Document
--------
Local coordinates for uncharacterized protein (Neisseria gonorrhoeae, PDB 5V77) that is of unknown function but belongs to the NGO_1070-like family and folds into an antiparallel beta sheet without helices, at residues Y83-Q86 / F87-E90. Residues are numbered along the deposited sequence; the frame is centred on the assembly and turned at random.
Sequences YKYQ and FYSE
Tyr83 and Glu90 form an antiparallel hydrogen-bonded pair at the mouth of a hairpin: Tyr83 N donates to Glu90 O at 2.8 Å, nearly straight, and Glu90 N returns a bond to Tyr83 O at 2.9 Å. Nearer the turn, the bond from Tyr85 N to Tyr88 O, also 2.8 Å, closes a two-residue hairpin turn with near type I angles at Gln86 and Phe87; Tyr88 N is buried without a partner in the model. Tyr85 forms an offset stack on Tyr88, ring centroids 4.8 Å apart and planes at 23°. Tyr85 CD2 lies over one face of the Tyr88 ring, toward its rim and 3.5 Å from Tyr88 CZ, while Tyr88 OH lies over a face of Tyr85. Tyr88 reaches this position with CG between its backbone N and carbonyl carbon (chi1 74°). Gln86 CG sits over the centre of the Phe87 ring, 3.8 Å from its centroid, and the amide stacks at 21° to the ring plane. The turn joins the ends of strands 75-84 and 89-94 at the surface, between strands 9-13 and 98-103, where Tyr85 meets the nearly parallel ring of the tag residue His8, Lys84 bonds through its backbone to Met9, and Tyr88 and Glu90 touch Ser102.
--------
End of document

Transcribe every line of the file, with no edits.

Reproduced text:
Local coordinates for uncharacterized protein (Neisseria gonorrhoeae, PDB 5V77) that is of unknown function but belongs to the NGO_1070-like family and folds into an antiparallel beta sheet without helices, at residues Y83-Q86 / F87-E90. Residues are numbered along the deposited sequence; the frame is centred on the assembly and turned at random.
Sequences YKYQ and FYSE
Tyr83 and Glu90 form an antiparallel hydrogen-bonded pair at the mouth of a hairpin: Tyr83 N donates to Glu90 O at 2.8 Å, nearly straight, and Glu90 N returns a bond to Tyr83 O at 2.9 Å. Nearer the turn, the bond from Tyr85 N to Tyr88 O, also 2.8 Å, closes a two-residue hairpin turn with near type I angles at Gln86 and Phe87; Tyr88 N is buried without a partner in the model. Tyr85 forms an offset stack on Tyr88, ring centroids 4.8 Å apart and planes at 23°. Tyr85 CD2 lies over one face of the Tyr88 ring, toward its rim and 3.5 Å from Tyr88 CZ, while Tyr88 OH lies over a face of Tyr85. Tyr88 reaches this position with CG between its backbone N and carbonyl carbon (chi1 74°). Gln86 CG sits over the centre of the Phe87 ring, 3.8 Å from its centroid, and the amide stacks at 21° to the ring plane. The turn joins the ends of strands 75-84 and 89-94 at the surface, between strands 9-13 and 98-103, where Tyr85 meets the nearly parallel ring of the tag residue His8, Lys84 bonds through its backbone to Met9, and Tyr88 and Glu90 touch Ser102.